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British Expat Newsletter: June 2018

Hello, and welcome to those of you who have recently signed up.

In this issue

This month

Carbon dioxide is very much in the news in Britain at the moment.

I can almost hear the collective yawns all over the world, as carbon emissions have been even more of a perennial news topic than Brexit has. But this time it’s different. Whereas all the usual headlines are about there being too much CO₂ around, with much of the blame levelled at developed regions such as Western Europe, at the moment it seems there’s not enough – and, perhaps inevitably, it’s Western Europe that’s suffering from the shortage.

So what’s the problem? Well, carbon dioxide is produced commercially as a by-product of the Haber process used to generate ammonia, an important component of many fertilisers. It seems that most of the major fertiliser producers in Western Europe have decided to shut down their production plants for maintenance more or less at the same time. There’s relatively little call for fertiliser in the summer, so that’s the obvious time for maintenance.

Unfortunately, the closedown this year has coincided with two events causing CO₂ demand to spike. One of them, the World Cup currently underway in Russia, was entirely predictable: the detailed schedule’s been available for months. Perhaps slightly less predictable was the prolonged spell of warm weather that Western Europe’s been enjoying. Suffice it to say that people have been on the lookout for more fizzy drinks (soft and alcoholic) than usual.

It’s about more than just fizzy drinks, though. CO₂ has uses in the brewing of proper grown-up beers too, as it’s needed to move ales between tanks and to purge tanks after use. It’s also a vital component in some food packaging operations as it’s used for packaging crumpets. (Or pikelets, as they’re still known in the West Midlands. The name “pikelet” is an Anglicised version of the name given to them in Wales where they originated, bara pyglyd or “pitchy bread”.) Warburton’s, the UK’s biggest maker, has had to shut down its London and Burnley operations and is having difficulty supplying Stockton-on-Tees. Only its Midlands factory in Wednesbury is producing at capacity.

More worryingly, the lack of carbon dioxide is causing a backlog at abattoirs, where an atmosphere high in CO₂ is used to render some animals unconscious before slaughter, particularly pigs and chickens – and, again, for packaging. Scotland’s biggest abattoir at Brechin has had to close temporarily. As there are welfare implications for these animals, it seems likely that the abattoirs will be prioritised when CO₂ production gets underway again.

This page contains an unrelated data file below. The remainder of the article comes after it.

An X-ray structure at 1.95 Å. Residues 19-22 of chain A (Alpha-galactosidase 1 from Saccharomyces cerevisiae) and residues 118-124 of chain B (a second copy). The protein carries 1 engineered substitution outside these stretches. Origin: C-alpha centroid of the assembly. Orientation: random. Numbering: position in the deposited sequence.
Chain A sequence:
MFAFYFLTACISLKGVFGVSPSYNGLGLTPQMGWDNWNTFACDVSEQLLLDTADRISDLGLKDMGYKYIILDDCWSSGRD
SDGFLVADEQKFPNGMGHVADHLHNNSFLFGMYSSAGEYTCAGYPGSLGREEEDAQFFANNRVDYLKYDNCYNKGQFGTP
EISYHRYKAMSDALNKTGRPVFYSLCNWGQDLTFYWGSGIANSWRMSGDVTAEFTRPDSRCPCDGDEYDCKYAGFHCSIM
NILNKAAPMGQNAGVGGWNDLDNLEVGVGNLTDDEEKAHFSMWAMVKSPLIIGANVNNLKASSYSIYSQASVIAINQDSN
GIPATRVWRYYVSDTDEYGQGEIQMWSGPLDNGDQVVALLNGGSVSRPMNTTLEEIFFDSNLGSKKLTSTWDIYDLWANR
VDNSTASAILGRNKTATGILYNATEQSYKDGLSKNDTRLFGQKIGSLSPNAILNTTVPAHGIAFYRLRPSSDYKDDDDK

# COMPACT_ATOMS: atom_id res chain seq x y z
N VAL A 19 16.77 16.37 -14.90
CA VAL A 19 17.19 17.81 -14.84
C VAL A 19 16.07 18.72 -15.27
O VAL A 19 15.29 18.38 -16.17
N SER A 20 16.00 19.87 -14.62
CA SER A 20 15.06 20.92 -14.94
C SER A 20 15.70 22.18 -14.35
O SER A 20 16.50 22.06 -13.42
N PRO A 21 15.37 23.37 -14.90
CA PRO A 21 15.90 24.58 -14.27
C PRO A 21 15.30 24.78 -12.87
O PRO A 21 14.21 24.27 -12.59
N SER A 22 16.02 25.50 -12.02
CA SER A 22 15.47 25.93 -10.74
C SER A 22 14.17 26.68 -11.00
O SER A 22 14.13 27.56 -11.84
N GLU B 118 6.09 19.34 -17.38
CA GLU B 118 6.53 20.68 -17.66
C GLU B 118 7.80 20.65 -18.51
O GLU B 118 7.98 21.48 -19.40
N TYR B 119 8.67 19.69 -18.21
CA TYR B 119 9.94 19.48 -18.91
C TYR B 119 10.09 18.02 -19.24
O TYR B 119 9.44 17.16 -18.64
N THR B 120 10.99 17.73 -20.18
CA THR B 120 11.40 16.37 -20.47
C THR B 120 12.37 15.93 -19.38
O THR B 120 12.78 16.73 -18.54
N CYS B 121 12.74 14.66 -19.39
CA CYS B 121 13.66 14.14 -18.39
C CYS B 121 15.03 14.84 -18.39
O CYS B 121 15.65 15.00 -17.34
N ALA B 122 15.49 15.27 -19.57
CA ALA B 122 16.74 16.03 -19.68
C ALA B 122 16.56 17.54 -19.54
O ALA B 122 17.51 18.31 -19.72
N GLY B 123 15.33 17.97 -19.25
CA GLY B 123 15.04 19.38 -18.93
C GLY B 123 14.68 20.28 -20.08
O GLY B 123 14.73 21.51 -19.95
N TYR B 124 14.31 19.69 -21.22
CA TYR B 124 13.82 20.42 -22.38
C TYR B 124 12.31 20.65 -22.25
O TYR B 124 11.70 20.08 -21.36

So far, there’s been little sign of the shortage having a major impact on consumers. Some meat product manufacturers have contemplated reducing shelf life, and pub chain JD Wetherspoons reported its pubs running out of mass-produced drinks such as Strongbow cider, John Smith’s bitter and bottled lagers Birra Moretti and Amstel. But that’s about it. And two tankers full of liquid carbon dioxide have delivered fresh supplies from Europe in the last few days, so our bacon may have – literally – been saved.

As usual, we’ve added a new Quick Quiz and Pic of the Week to the site. This month the focus is on Pakistan. Nearly one in fifty Britons can trace their origins to Pakistan, with large communities in Birmingham, Bradford and Glasgow. And it’s home to the world’s second largest Muslim population, after Indonesia. How much do you know about it? Find out in our quiz!

And the Pic of the Week is also from Pakistan – one of the iconic multi-coloured buses that dominate public transport there and elsewhere in the South Asian sub-continent.

Are you ever flummoxed by fancy foodie words, mystified by menus, or confused by culinary terms? Then head on over to Scoffopedia.com and become enlightened by our quirky A-Z of food. And it’s got cartoons in it! Don’t forget to tell all your friends about it too.

Meanwhile, of course, the forum continues to provide information on a wide range of expat issues, as well as the opportunity to socialise with like-minded people all around the world. You can see the full range of discussion boards here.

Write for British Expat

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Besides articles, we also publish quick trivia quizzes—five questions about any subject. So, if you’d like to write for us but don’t feel like producing a literary masterpiece, then why not try writing a quickie quiz about your city, country, or even your hobby? Please use our contact form to get in touch.

British Expat Amazon Shopping

Amazon don’t just do books, you know. We’ve teamed up with them to bring you the ultimate in online shopping—from a micro SD card to a garden shed! A great way to do your shopping online, especially if the shops aren’t up to much in your part of the world.
BE Amazon Shop: UK & EU | BE Amazon Shop: non-EU

So there’s a round-up of all that’s been going on. Come on over and see for yourself! Don’t forget…
Visit the BE website and join in with our lively community!

Till next time…

Happy surfing!

Kay
Editor
British Expat—the definitive home for British expats

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